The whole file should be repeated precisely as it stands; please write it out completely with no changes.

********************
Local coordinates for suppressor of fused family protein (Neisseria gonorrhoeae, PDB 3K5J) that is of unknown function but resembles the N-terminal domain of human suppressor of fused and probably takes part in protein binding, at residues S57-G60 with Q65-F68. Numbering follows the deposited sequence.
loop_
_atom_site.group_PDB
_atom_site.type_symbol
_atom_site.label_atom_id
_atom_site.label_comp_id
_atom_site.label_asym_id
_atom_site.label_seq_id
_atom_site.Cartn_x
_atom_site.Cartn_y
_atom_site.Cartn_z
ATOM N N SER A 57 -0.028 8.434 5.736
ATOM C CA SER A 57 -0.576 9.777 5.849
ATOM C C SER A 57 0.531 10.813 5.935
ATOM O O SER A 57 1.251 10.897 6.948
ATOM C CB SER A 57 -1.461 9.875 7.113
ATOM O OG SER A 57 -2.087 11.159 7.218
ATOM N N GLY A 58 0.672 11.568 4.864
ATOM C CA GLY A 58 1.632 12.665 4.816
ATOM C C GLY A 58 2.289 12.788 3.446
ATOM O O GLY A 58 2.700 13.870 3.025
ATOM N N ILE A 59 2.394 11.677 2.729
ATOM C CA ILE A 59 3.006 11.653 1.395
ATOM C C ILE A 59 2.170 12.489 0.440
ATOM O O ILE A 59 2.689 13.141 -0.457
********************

Local coordinates for suppressor of fused family protein (Neisseria gonorrhoeae, PDB 3K5J) that is of unknown function but resembles the N-terminal domain of human suppressor of fused and probably takes part in protein binding, at residues S57-G60 with Q65-F68. Numbering follows the deposited sequence.
loop_
_atom_site.group_PDB
_atom_site.type_symbol
_atom_site.label_atom_id
_atom_site.label_comp_id
_atom_site.label_asym_id
_atom_site.label_seq_id
_atom_site.Cartn_x
_atom_site.Cartn_y
_atom_site.Cartn_z
ATOM N N SER A 57 -0.028 8.434 5.736
ATOM C CA SER A 57 -0.576 9.777 5.849
ATOM C C SER A 57 0.531 10.813 5.935
ATOM O O SER A 57 1.251 10.897 6.948
ATOM C CB SER A 57 -1.461 9.875 7.113
ATOM O OG SER A 57 -2.087 11.159 7.218
ATOM N N GLY A 58 0.672 11.568 4.864
ATOM C CA GLY A 58 1.632 12.665 4.816
ATOM C C GLY A 58 2.289 12.788 3.446
ATOM O O GLY A 58 2.700 13.870 3.025
ATOM N N ILE A 59 2.394 11.677 2.729
ATOM C CA ILE A 59 3.006 11.653 1.395
ATOM C C ILE A 59 2.170 12.489 0.440
ATOM O O ILE A 59 2.689 13.141 -0.457